Wednesday, June 29, 2011

Russian Phone Numbers

Old Bakelit phone
Photo by Louise Docker

Each country has its own tradition of writing phone numbers. Some countries prefer dots and some use dashes, in Europe, people add a double zero before the country code, while Americans tend not to add a country code at all. Sometimes, it is really hard to understand how to deal with a row of numbers which seems to be a phone number.

In Russia, we use the plus sign before the country code, so the companies who work globally (and have good manners) write their phone numbers starting with +7, where seven is the code of Russia. A city code follows the country code, usually in parentheses. The code of Moscow is 495 and sometimes 499, the code for Saint Petersburg is 812. City codes can be longer, if a city is smaller. For example, a code for Novosibirsk, whose population is above 1 million, is 383, while Barnaul with its population over 600 thousand has the code 3852. The place where I live now has the code 38595, that means that it is a relatively small town in the Altay territory (all Altay cities have codes started with 385-)

Normally, Russians split the phone number into three groups with dashes like this: ххх-хх-хх or, if the city is not big enough to have 7 digit numbers, its numbers look like this: xx-xx-xx. Together with the country code and city code, it would look like +7 (495) xxx-xx-xx or +7(3852) xx-xx-xx. For advertising purpose, some companies buy “easy” numbers, so these numbers may be regrouped. For example, a taxi service number consisting of triple 7 and triple 9 would be written in this way: 777-999.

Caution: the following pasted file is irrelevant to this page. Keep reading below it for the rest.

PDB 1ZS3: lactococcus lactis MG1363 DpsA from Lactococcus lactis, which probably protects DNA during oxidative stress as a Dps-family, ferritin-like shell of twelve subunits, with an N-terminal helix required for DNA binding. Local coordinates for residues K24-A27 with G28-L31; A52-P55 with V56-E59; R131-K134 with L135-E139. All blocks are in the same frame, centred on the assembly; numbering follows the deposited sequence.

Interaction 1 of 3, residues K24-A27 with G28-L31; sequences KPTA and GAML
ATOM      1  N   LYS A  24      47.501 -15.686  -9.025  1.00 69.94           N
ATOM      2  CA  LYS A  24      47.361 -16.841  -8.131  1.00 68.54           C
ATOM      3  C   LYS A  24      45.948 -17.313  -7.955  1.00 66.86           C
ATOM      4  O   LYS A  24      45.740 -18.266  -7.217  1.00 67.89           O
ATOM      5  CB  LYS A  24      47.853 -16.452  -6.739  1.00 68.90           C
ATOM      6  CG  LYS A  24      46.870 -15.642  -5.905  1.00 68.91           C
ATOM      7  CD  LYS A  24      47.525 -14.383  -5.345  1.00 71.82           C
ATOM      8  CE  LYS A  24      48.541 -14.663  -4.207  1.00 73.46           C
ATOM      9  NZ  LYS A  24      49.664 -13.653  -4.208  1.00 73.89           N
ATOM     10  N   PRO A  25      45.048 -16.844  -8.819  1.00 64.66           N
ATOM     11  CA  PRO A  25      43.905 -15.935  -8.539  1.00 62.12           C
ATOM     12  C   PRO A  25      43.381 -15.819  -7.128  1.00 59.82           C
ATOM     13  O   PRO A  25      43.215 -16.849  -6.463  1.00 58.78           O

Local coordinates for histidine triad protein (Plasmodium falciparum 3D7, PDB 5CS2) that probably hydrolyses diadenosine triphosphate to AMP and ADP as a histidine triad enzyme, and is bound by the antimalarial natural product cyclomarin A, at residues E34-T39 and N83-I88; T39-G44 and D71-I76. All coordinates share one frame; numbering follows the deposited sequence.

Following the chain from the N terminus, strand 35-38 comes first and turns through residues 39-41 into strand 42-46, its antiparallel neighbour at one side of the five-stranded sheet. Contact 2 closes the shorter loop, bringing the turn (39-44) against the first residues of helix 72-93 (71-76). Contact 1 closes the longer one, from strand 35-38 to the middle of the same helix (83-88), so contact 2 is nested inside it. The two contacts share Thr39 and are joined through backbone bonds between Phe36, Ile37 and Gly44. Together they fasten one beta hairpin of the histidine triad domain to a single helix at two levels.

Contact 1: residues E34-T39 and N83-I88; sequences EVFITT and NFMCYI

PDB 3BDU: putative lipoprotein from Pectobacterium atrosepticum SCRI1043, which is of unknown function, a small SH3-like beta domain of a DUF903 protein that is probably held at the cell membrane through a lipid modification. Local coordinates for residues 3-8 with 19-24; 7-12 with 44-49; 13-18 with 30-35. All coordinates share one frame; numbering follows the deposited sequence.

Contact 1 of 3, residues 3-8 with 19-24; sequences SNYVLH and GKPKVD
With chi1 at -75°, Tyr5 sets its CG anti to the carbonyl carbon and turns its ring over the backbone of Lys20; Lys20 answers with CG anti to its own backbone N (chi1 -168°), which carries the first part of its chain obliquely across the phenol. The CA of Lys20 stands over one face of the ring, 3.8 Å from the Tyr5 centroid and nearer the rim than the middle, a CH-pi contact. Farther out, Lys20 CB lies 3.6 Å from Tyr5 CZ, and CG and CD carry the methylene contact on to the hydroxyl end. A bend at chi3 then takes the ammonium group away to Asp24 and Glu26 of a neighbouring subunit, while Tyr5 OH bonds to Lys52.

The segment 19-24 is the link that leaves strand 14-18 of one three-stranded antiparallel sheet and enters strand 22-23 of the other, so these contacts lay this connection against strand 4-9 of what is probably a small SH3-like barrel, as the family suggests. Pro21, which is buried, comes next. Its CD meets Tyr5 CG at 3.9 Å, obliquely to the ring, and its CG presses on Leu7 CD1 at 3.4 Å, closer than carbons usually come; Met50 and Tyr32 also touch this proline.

Companies and people who have no international relations may write their phone number starting with 8. Why 8? For a long time, there was the only one long distance carrier in Russia — Rostelecom. If you wanted to place a call to another city, you would first press 8 in order to connect a long-distance carrier. Today, there are a few companies in Russia that offer long-distance calls, but 8 is still the first number you should press for a long-distance call. If you are in Russia and want to place an international call via a fix line, you should first press 8 and then 10 and then a code of a country of destination. If you use a mobile phone, you may just start typing + and a country code. Read more about placing long-distance and international calls from Russia here. Please note that long-distance calls as well as international calls are quite expensive in Russia, so Skype is a better choice in most cases. I use Skype and other VoIP solutions very often, and I'm satisfied with the connection quality.

You should also press 8 first (or +7, if you call from another country) if you want to call to a mobile phone number. Mobile numbers normally starts with 9. Usually mobile numbers look like: 8 (9хх) ххх-хх-хх or +7 (9хх) ххх-хх-хх. When the mobile network had just hit the Russian market, people could easily tell what carrier the number owner subscribed to. The first three numbers were a “carrier code”. So, numbers started with 903 or 905 were for Beeline numbers, 912 or 913 were for MTS. It was quite convenient, because calls within one network were significantly cheaper than calls to another carrier. Today, there are many new prefixes, like 928 and 916, so I do not always know what numbers are for what carrier. Luckily, I don't have to care about it any more, since mobile connection is relatively cheap in Russia, even between two different carriers, as long as I place a call within my domestic area.